A Creep Groan noise is a phenomenon generated by stick-slip effects on the brakes, during breaking at slow speed and low deceleration rates. It is especially noticeable on vehicles with automatic transmissions. The Creep Groan phenomenon is not desired because its occurrence provides drivers a feeling of a damaged braking system. Such perception can be attributed to vibrations with high amplitudes, generated by abrupt nonlinear forces between the braking pads and the breaking disc, repeating with frequencies between 1 Hz to 250 Hz. In order to control the Creep Groan phenomenon a system for its identification in real time is needed.
For this purpose a new set of vibration signal features has been developed. They are based on the quasi Acoustic Emission measurements. A single stick-slip occurrence, with inherent abrupt force change, generates vibrations with energy distribution over a wide frequency range; from few Hz up to some tens of kHz. By subsequent applying of a high pass filter, a high amplification and a low pass filter, in this order, vibration signal is transformed into a new type of signal, consisting from distinct peaks, clearly marking each individual stick-slip occurrence. Such a signal can be easily processed using a variety of well-known procedures for evaluation of peaks within a signal.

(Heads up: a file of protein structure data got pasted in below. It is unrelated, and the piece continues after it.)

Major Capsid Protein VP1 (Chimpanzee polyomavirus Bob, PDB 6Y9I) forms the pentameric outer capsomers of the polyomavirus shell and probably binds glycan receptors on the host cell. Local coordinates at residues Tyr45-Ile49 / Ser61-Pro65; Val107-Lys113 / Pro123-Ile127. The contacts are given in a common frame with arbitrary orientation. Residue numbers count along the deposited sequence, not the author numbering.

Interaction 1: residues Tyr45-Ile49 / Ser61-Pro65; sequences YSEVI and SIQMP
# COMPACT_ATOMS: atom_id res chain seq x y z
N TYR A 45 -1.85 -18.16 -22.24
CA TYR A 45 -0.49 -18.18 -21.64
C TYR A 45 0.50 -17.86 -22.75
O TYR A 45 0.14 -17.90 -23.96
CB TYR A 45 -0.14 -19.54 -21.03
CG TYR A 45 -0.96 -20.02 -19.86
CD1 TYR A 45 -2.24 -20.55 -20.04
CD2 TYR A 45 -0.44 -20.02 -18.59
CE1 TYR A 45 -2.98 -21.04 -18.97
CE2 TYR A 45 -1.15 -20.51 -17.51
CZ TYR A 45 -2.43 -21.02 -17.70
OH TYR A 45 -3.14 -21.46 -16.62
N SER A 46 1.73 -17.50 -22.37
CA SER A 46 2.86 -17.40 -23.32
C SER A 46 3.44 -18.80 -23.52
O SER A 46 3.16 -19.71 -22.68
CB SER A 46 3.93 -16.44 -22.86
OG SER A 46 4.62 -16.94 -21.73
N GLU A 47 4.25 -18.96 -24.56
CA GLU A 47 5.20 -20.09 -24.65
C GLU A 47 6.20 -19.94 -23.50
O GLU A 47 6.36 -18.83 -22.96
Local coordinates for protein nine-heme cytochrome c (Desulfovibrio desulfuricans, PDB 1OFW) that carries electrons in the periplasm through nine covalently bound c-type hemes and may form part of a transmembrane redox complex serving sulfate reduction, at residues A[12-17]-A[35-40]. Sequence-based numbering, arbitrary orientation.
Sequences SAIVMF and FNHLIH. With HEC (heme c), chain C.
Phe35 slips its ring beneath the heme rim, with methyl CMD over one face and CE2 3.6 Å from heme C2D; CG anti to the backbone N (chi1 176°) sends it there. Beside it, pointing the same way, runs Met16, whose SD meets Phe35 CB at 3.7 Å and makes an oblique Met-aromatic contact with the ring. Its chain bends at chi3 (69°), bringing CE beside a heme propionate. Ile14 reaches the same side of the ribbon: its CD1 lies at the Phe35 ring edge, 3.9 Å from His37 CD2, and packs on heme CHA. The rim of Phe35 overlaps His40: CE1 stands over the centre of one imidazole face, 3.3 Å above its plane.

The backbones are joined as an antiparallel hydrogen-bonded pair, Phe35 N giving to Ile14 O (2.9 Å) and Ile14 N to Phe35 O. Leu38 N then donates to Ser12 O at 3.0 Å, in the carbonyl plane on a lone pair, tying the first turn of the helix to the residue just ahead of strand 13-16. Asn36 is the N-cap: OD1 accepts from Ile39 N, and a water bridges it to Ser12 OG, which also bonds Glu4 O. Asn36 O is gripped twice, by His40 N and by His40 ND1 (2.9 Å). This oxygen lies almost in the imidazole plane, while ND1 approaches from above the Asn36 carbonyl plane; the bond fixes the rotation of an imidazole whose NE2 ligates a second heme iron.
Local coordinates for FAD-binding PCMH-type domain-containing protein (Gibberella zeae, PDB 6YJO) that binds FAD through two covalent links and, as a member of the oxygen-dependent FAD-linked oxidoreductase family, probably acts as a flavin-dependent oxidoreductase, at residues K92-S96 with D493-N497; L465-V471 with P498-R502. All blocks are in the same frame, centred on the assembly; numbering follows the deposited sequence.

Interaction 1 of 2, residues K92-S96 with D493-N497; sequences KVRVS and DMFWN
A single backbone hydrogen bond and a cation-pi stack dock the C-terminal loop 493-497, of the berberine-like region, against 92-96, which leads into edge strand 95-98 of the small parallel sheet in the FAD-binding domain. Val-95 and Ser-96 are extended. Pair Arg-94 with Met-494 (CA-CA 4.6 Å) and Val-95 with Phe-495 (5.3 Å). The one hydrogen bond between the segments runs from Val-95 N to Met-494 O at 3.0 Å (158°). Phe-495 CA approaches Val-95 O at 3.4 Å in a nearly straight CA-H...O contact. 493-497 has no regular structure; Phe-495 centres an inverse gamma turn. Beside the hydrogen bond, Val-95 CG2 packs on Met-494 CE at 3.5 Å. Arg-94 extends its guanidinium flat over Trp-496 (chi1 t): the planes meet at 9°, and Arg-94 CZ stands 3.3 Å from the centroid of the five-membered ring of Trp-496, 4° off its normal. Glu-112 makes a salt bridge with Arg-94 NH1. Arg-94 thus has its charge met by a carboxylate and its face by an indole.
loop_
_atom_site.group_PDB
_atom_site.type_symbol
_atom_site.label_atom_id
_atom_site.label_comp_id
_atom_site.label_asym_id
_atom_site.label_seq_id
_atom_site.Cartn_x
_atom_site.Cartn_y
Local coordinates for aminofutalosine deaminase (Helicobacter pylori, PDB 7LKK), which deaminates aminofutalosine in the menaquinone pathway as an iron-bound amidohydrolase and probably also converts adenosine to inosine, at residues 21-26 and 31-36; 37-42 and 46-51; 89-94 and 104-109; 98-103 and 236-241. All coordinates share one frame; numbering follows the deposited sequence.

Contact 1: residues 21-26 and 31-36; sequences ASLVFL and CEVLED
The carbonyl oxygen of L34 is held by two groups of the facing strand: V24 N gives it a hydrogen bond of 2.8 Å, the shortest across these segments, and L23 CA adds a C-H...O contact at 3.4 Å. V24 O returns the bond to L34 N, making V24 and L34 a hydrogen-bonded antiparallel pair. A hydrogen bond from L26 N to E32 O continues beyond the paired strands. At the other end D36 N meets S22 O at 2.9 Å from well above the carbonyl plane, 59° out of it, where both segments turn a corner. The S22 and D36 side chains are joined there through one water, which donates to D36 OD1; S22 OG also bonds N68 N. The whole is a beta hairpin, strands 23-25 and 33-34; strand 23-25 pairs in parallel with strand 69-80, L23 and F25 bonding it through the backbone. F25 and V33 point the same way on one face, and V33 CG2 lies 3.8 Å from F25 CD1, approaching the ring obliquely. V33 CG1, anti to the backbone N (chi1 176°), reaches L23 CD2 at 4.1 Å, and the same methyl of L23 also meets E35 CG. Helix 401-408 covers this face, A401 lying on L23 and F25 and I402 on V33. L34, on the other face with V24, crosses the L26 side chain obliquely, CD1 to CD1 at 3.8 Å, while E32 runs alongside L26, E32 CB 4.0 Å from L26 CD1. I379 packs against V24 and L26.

Validation of quasi Acoustic Emission features has been performed on a variety of measured vibration signals. Signals have been picked up from accelerometers mounted on the brake caliper. Signals were recorded under different braking conditions, with and without Creep Groan phenomena. New features were extracted from the signals and analysed by a Self-Organizing map algorithm, also known as the Kohonen network. Results show that the quasi Acoustic Emission features provide information needed for the automatic identification of the Creep Groan in real time. Furthermore, presented approach can distinct between different types of creep groan.